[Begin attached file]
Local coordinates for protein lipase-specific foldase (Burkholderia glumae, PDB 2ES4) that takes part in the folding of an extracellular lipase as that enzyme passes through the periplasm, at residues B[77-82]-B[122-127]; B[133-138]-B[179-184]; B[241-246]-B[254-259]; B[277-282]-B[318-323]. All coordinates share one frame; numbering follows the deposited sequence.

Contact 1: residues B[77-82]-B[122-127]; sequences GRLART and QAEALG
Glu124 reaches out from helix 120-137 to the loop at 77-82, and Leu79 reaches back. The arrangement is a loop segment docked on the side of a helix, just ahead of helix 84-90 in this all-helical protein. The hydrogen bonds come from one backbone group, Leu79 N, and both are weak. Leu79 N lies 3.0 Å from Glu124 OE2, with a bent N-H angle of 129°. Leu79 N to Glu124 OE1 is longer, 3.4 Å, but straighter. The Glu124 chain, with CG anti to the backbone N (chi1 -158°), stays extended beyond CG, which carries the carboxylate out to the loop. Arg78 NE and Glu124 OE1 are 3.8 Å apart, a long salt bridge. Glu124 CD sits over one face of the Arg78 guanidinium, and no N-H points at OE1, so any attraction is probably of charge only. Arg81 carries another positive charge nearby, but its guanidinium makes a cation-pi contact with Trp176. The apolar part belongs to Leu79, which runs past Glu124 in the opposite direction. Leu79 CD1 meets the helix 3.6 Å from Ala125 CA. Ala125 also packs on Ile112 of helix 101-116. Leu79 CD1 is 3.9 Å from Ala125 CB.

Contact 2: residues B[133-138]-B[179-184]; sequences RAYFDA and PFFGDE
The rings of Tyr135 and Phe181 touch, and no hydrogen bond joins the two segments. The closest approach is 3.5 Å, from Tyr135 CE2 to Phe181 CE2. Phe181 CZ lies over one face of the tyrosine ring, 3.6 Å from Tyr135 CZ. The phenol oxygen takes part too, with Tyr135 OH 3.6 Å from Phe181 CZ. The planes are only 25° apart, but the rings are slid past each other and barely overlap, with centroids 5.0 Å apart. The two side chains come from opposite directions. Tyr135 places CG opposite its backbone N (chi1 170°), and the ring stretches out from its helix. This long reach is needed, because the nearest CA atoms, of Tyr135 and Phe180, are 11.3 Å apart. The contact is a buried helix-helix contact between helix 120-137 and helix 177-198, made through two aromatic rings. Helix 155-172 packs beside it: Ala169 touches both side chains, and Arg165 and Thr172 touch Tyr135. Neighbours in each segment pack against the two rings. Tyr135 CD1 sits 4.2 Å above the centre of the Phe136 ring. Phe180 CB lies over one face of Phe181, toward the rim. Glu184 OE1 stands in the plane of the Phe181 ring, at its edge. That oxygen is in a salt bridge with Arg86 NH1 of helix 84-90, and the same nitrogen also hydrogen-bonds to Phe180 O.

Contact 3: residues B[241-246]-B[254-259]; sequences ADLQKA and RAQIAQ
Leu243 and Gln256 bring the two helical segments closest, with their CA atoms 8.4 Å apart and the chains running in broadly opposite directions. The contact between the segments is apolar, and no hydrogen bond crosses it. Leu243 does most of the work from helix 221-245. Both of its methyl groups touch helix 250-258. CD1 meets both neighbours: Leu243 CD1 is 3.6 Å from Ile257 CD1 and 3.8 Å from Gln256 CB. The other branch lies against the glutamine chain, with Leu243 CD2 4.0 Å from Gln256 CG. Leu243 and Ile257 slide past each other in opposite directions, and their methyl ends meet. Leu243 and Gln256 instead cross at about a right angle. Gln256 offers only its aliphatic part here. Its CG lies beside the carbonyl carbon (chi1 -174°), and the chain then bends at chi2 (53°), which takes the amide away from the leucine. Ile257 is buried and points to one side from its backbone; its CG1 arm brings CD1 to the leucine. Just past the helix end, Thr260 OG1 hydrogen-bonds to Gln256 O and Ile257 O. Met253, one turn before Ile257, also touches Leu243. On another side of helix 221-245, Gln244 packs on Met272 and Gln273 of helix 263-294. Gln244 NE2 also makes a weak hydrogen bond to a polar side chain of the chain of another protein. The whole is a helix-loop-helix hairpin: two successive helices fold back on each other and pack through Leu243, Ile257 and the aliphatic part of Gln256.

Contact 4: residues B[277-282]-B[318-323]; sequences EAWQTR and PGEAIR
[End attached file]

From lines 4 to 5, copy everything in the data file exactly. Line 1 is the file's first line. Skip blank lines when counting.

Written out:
Contact 2: residues B[133-138]-B[179-184]; sequences RAYFDA and PFFGDE
The rings of Tyr135 and Phe181 touch, and no hydrogen bond joins the two segments. The closest approach is 3.5 Å, from Tyr135 CE2 to Phe181 CE2. Phe181 CZ lies over one face of the tyrosine ring, 3.6 Å from Tyr135 CZ. The phenol oxygen takes part too, with Tyr135 OH 3.6 Å from Phe181 CZ. The planes are only 25° apart, but the rings are slid past each other and barely overlap, with centroids 5.0 Å apart. The two side chains come from opposite directions. Tyr135 places CG opposite its backbone N (chi1 170°), and the ring stretches out from its helix. This long reach is needed, because the nearest CA atoms, of Tyr135 and Phe180, are 11.3 Å apart. The contact is a buried helix-helix contact between helix 120-137 and helix 177-198, made through two aromatic rings. Helix 155-172 packs beside it: Ala169 touches both side chains, and Arg165 and Thr172 touch Tyr135. Neighbours in each segment pack against the two rings. Tyr135 CD1 sits 4.2 Å above the centre of the Phe136 ring. Phe180 CB lies over one face of Phe181, toward the rim. Glu184 OE1 stands in the plane of the Phe181 ring, at its edge. That oxygen is in a salt bridge with Arg86 NH1 of helix 84-90, and the same nitrogen also hydrogen-bonds to Phe180 O.